Insight Online News
Mumbai, Aug 24 : US Deputy Secretary of Treasury Wally Adeyemo on Wednesday expressed confidence that the US and India will play a pivotal role in the next wave of technological innovation.
‘What is clear that both our countries will play pivotal roles in the next wave of technological innovation – and how it is deployed responsibly to the benefit of all segments of society – especially when our people and companies work together,’ he said at the Indian Institute of Technology (IIT) Bombay.
Underscoring the economic relationship between the two countries, he said he was eager to discuss what comes next with respect to how to deepen the bilateral ties.
‘India, as President Biden has said, is one of America’s indispensable partners. While here in India, I am having this conversation with leaders from your government, business sector and civil society – and of course with entrepreneurs and students like you about the future of India and our economic and broader relationship.”
He added: ‘The timeliness of this conversation is not lost on me, particularly as India is preparing for its Presidency of the G20 in 2023.
“As G20 President, India will have an opportunity to broaden the platform to which we have all been members for a long time, and to think through how we use forums like the G20 to continue to advance our shared responsibility for building a global economy that works for all of our citizens.
‘Through the Quad, the US and India are working with partners in Japan and Australia – and in collaboration with countries around the region – to demonstrate our shared commitment to a free, democratic, and open Indo-Pacific.
“That goal of peace and stability is a prerequisite for both of our countries’ continuing economic growth.’
In May, President Biden and Prime Minister Narendra Modi joined leaders from almost a dozen countries representing 40 per cent of the global economy in Tokyo for the launch of the Indo-Pacific Economic Framework, he said.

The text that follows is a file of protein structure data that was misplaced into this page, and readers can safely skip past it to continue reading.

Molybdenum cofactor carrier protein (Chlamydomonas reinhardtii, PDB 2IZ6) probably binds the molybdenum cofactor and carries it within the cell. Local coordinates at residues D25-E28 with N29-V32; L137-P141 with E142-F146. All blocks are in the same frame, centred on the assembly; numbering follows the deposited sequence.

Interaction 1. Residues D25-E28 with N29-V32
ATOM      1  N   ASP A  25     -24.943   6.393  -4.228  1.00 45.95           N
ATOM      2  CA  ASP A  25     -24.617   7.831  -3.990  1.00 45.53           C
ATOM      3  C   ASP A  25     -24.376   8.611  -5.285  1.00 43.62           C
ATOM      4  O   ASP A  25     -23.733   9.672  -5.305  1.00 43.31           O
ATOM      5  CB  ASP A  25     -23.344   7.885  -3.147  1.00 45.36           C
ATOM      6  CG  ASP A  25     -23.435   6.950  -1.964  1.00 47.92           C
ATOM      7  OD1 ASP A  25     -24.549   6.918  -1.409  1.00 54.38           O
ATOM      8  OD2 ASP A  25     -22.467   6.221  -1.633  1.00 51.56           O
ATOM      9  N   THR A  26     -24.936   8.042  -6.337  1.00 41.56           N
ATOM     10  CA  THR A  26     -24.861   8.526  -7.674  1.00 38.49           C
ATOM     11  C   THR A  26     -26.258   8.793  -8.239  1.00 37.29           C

‘The framework is geared towards harnessing the innovation that we see across the region – from IIT in Bombay, to Silicon Valley – by setting high standard rules of the road on key issues like cross-border data flows and online privacy.’
‘It also aims to make sure that the dynamism we see in tech hubs across the Indo-Pacific is more broadly shared in our countries to expand greater opportunity for our businesses and workers. This framework is also advancing important, next-generation, objectives to make our economies more resilient to the sort of global headwinds that have affected us over the last two years while addressing existential challenges like the risk of climate change,’ he said.
He said both the countries reinforce their supply chains to protect against the sort of global shocks that have raised prices and idled factories in both the countries and can build a prosperous, fair, and competitive global economy in which Indian and American people and firms can work together and thrive.
Praising Indian companies, he expressed confidence that many of them will be the companies in the years and decades to come that will not only solve problems that will enrich their founders, but will solve problems that will benefit society helping deal with challenges like climate change or medical diseases.
‘Doing things that allow us not only make India stronger in terms of the economy, but make the world a better place going forward,’ he said.